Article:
Children & Parenting
A brief summary
The best interest of the child is the paramount consideration.
Parenting arrangements can be formalised in a Parenting Plan or
A Parenting Order is binding and enforceable.
A Parenting Plan is is not a legally enforceable agreement.
The Courts will consider any previous Parenting Plan.
A Parenting Plan can supersede a previous Parenting Order.
A Parenting Order is less flexible but can reduce conflict.
Any Parenting Plan or Parenting Order generally operates until the child/ren turn 18 years.
Children & Separation
Separation is a stressful and difficult time not just for you, but also for your children. It is important to remember that both parents are the most important people in your children’s lives. The best arrangements for the future of your child are ones which:
- your child continues to have a loving and meaningful relationship with both their parents and other family members;
- both parents continue to co-parent and share the responsibility for their child;
- your child lives in a safe environment free from family violence or abuse.
At Byron Family Law, we understand that every family is different, so the arrangements that work for your family may be different from other families. It is best to make arrangements that work best for your child.
Some important considerations when agreeing on arrangements for your children include:
- their age;
- a regular and flexible routine;
- sufficient notice if the routine is to change;
- is it reasonably practical for the child to spend equal time or substantial and significant time with each parent;
- how their time will be spent with other significant persons in their lives (i.e. grandparents and other relatives);
- important decisions about school, health care, sport, or religious matters; and
- ensuring the child continues to participate and experience their culture.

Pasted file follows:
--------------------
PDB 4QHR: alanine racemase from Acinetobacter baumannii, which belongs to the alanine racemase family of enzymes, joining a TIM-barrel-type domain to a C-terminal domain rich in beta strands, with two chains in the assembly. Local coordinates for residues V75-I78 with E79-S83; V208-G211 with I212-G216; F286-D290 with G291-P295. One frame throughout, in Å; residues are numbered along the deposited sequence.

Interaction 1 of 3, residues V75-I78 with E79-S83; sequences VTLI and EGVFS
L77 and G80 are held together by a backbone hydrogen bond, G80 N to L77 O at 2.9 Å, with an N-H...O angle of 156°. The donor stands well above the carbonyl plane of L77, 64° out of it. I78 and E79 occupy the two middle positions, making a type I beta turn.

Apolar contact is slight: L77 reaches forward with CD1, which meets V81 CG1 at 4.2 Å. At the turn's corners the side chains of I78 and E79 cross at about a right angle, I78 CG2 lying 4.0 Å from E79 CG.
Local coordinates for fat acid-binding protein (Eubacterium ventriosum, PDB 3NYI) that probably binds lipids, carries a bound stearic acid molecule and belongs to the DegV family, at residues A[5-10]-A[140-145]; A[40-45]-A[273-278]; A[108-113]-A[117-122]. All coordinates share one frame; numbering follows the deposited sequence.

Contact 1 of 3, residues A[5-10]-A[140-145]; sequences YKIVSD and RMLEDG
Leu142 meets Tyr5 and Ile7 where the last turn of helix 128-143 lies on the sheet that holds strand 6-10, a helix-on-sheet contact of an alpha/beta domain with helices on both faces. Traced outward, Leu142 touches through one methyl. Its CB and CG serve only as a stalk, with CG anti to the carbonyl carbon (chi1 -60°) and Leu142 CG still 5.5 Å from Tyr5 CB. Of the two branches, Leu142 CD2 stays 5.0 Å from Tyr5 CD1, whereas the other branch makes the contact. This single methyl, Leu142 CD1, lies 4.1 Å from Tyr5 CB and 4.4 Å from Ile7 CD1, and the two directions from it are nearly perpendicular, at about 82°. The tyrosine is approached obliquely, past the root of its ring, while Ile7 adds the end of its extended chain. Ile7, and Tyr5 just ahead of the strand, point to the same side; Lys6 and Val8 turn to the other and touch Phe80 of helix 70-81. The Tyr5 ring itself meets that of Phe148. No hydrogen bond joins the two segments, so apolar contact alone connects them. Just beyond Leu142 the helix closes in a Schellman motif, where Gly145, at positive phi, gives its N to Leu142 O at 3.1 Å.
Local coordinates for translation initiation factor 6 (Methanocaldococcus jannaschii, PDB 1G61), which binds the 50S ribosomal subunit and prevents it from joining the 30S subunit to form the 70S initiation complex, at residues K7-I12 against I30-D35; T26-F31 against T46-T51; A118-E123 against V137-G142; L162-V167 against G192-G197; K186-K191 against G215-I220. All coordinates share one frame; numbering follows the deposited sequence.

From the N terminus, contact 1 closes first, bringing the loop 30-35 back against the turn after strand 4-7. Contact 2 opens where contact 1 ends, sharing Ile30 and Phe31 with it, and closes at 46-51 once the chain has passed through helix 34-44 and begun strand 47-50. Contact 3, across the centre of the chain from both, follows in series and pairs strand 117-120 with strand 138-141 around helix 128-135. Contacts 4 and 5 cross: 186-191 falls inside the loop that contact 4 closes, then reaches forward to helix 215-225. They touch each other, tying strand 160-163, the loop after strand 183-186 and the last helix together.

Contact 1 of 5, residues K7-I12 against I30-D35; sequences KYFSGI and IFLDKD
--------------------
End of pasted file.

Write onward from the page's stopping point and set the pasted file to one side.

The law regarding children’s arrangements are complex so it is important to obtain expert family law legal advice.
Making arrangements for children
At Byron Family Law we work together with cousellors, psychologists and other experts to help you and the other parent reach an agreement for the arrangements for your children. There are a number of options available to you after you reach an agreement. You can take no legal steps at all, or set out those arrangements in a Parenting Plan or in an order made by a court, known as a Parenting Order.
If your relationship is amicable, a Parenting Plan might be the best option. Even where you have reached agreement, a Parenting Plan is a useful as a record of the agreement, and the plan for the future. It is best to obtain advice from an experienced Family Lawyer as well as support from a qualified counsellor.
If you require a legally enforceable arrangement for your child/ren, then a Parenting Order is needed. They typically address or prohibit specific behaviours such as non-denegration, or where there is a history of violence, a requirement for supervised time. A Parenting Order can cover many different issues, such as parental responsibility, living arrangements, special occasions and changeover, communication and interstate and international travel.
Byron family law
We believe that it should not cost you to have options.
We offer free initial consultations.
Frequently Asked Questions
If you want to change an existing court order, you will need to show that there has been a significant change of circumstances that makes a change necessary.
Relocation is the term used when you move with your child/ren to another town, state or country. If it is going to limit the time your child/ren live with or spend with a parent or another significant person in their lives, a court may not give permission. If your child/ren primarily lives with you and you need to relocate, you should first try to talk to the other parent.
It is very important to seek legal advice before applying to the Court for a Recovery Order. If your child is in immediate danger you should contact the police.
A person concerned with the care, welfare and development of a child can apply to the Court for parenting orders. This includes a Grand-parent, other family member such as an Aunt or Uncle or a Step-Parent. The Court’s primary consideration is always the best interest of the child.
When children are unable to live with their parents, someone in the extended family or a family friend might become their primary carer including, aunts, uncles, grandparents, sisters and brothers in Australian families. This is called kinship care. Kinship carers don’t have set roles as parents do. A child may have come to live with you for a short time, until their parents can care for them. Or you could be raising the child in the long term because the child’s parents can’t do it themselves.